I woke up super early on Sunday and stayed in bed to watch Beyonce hit the Coachella stage. This is the second draft article I’ve been hiding.
If you haven’t heard all about it, then you must live under a rock. The infamous star-filled festival, Coachella, hit the Californian desert. With its amazing lineup and most amazing attenders (every celebrity under 30 you can think of and a lot of over 30 that are extremely cool). Every year, every person who’s not there are jealous and the lucky ones who went are 1000x more active on Instagram making the others even more jealous… you get the deal.
This year, the lineup was bright especially for one particular name: her Majesty Queen Beyoncé Giselle of the House Knowles-Carter, First of Her name, the Unmatched, Destroyer of Snatched Wigs, Lady of the Third Ward and Iconic Performances, Khaleesi of Black Girl Magic, Breaker of Records and Mother of the Hive. (Copyright to @oluwablk on Twitter). In a sentence, Beyoncé was there. And since she’s the symbol of today’s pop culture, everyone was talking about it. Why? Because, Beyoncé is known to give the best performance and, as expected, it was out of this world kind of amazing.
Everybody knows that Carter family (Beyoncé & Jay-Z) are strongly implicated in the Black Lives Matter movement. They’ve donated a lot of money to families who are struggling to the White oppression the US is guilty for. Recently, Jay even invested in an app that would help people find a way to finance legal expenses of black people. Long story short, this is something that has been very strong to their heart. That’s why Beyoncé felt the need to empower black woman when she released Flawless in her self titled album and Black people in general in her album Lemonade.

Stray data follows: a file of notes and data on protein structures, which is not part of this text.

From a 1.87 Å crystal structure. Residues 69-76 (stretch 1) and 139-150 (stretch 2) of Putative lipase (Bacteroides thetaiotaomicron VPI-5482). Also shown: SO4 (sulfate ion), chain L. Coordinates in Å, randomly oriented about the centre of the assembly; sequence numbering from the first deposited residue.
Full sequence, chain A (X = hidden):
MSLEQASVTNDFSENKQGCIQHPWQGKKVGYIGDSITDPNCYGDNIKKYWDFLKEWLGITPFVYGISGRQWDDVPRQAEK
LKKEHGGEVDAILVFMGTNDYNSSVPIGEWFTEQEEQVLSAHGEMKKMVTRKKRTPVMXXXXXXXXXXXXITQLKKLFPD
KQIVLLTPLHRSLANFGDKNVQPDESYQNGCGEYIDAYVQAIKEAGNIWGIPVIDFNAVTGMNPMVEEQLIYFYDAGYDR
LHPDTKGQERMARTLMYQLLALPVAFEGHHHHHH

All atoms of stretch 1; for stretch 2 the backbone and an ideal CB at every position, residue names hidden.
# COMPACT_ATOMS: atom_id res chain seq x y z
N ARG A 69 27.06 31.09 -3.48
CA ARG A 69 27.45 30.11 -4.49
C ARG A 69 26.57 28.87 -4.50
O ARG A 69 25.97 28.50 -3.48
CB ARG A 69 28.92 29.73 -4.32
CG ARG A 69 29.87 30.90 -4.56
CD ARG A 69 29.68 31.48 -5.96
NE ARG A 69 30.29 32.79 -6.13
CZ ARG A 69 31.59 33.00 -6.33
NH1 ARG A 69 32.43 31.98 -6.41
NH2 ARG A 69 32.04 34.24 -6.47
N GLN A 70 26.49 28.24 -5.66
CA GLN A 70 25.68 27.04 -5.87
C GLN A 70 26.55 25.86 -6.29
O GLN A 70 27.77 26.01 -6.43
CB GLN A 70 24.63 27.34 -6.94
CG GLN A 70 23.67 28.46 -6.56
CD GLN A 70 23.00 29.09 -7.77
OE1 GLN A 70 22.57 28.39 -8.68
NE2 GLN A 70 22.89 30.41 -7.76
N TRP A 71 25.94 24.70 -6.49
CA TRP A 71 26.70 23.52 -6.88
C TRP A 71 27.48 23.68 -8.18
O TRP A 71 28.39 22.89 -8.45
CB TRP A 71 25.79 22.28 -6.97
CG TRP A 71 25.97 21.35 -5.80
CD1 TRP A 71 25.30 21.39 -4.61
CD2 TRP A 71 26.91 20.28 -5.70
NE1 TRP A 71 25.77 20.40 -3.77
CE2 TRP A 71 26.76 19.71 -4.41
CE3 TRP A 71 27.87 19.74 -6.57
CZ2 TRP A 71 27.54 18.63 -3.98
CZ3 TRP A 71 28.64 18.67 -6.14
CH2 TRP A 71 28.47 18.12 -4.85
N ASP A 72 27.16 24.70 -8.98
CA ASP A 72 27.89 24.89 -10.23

Every element of black excellence was on stage: she had a black female band, a black filled orchestra, black drummers with an “s”, black dancers. Even her outfit, made by the amazing designer of Balmain, Olivier Roustaing, who’s black, had a lot of black culture reference (Queen Nefertiti, Black Panther, Black Bee and a fist up ). Basically, she’s just unapologetically black and as a black woman, I felt empowered. If that’s how white women felt all along, it must be nice.
But the main reason why Beyoncé is so loved and respected is because she understands the power of representation. She’s not the first black female to be successful, she’s also not the first black female to empower other black women. But in a world where black women are clearly the most underappreciated woman in the industry, someone with her stature and her platform is a reminder for the rest of us that we’re the shit.